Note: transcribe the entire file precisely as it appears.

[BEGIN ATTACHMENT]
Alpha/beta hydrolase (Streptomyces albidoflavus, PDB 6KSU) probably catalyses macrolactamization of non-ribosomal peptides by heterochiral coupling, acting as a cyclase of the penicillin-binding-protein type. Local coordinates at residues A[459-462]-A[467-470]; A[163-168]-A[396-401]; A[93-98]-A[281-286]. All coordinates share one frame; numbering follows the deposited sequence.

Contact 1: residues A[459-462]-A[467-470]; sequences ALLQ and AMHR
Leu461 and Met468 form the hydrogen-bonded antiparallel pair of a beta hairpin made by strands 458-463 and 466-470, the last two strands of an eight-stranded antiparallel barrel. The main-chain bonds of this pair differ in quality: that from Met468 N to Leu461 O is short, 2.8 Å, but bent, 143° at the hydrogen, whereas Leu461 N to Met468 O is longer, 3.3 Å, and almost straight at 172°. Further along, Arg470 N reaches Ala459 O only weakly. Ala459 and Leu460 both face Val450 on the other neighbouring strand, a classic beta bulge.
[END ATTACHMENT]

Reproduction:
Alpha/beta hydrolase (Streptomyces albidoflavus, PDB 6KSU) probably catalyses macrolactamization of non-ribosomal peptides by heterochiral coupling, acting as a cyclase of the penicillin-binding-protein type. Local coordinates at residues A[459-462]-A[467-470]; A[163-168]-A[396-401]; A[93-98]-A[281-286]. All coordinates share one frame; numbering follows the deposited sequence.

Contact 1: residues A[459-462]-A[467-470]; sequences ALLQ and AMHR
Leu461 and Met468 form the hydrogen-bonded antiparallel pair of a beta hairpin made by strands 458-463 and 466-470, the last two strands of an eight-stranded antiparallel barrel. The main-chain bonds of this pair differ in quality: that from Met468 N to Leu461 O is short, 2.8 Å, but bent, 143° at the hydrogen, whereas Leu461 N to Met468 O is longer, 3.3 Å, and almost straight at 172°. Further along, Arg470 N reaches Ala459 O only weakly. Ala459 and Leu460 both face Val450 on the other neighbouring strand, a classic beta bulge.